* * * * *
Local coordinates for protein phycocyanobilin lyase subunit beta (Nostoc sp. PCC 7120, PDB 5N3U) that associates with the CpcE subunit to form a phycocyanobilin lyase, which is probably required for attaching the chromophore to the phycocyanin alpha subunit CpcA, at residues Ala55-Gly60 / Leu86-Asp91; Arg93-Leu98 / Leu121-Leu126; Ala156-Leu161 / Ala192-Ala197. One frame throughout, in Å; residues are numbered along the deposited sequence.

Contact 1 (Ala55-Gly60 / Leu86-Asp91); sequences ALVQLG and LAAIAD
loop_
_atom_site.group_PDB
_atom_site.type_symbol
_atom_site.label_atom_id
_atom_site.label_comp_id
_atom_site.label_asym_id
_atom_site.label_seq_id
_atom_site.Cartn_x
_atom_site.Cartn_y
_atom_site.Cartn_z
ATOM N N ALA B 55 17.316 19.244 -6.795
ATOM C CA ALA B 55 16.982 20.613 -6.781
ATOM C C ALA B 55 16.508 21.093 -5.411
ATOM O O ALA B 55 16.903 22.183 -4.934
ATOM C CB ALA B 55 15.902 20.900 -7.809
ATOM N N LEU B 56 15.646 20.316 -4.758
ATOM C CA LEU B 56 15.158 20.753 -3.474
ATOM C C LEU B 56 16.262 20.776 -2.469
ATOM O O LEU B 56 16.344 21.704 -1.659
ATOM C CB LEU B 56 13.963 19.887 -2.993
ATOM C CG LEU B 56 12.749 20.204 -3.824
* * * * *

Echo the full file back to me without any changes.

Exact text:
Local coordinates for protein phycocyanobilin lyase subunit beta (Nostoc sp. PCC 7120, PDB 5N3U) that associates with the CpcE subunit to form a phycocyanobilin lyase, which is probably required for attaching the chromophore to the phycocyanin alpha subunit CpcA, at residues Ala55-Gly60 / Leu86-Asp91; Arg93-Leu98 / Leu121-Leu126; Ala156-Leu161 / Ala192-Ala197. One frame throughout, in Å; residues are numbered along the deposited sequence.

Contact 1 (Ala55-Gly60 / Leu86-Asp91); sequences ALVQLG and LAAIAD
loop_
_atom_site.group_PDB
_atom_site.type_symbol
_atom_site.label_atom_id
_atom_site.label_comp_id
_atom_site.label_asym_id
_atom_site.label_seq_id
_atom_site.Cartn_x
_atom_site.Cartn_y
_atom_site.Cartn_z
ATOM N N ALA B 55 17.316 19.244 -6.795
ATOM C CA ALA B 55 16.982 20.613 -6.781
ATOM C C ALA B 55 16.508 21.093 -5.411
ATOM O O ALA B 55 16.903 22.183 -4.934
ATOM C CB ALA B 55 15.902 20.900 -7.809
ATOM N N LEU B 56 15.646 20.316 -4.758
ATOM C CA LEU B 56 15.158 20.753 -3.474
ATOM C C LEU B 56 16.262 20.776 -2.469
ATOM O O LEU B 56 16.344 21.704 -1.659
ATOM C CB LEU B 56 13.963 19.887 -2.993
ATOM C CG LEU B 56 12.749 20.204 -3.824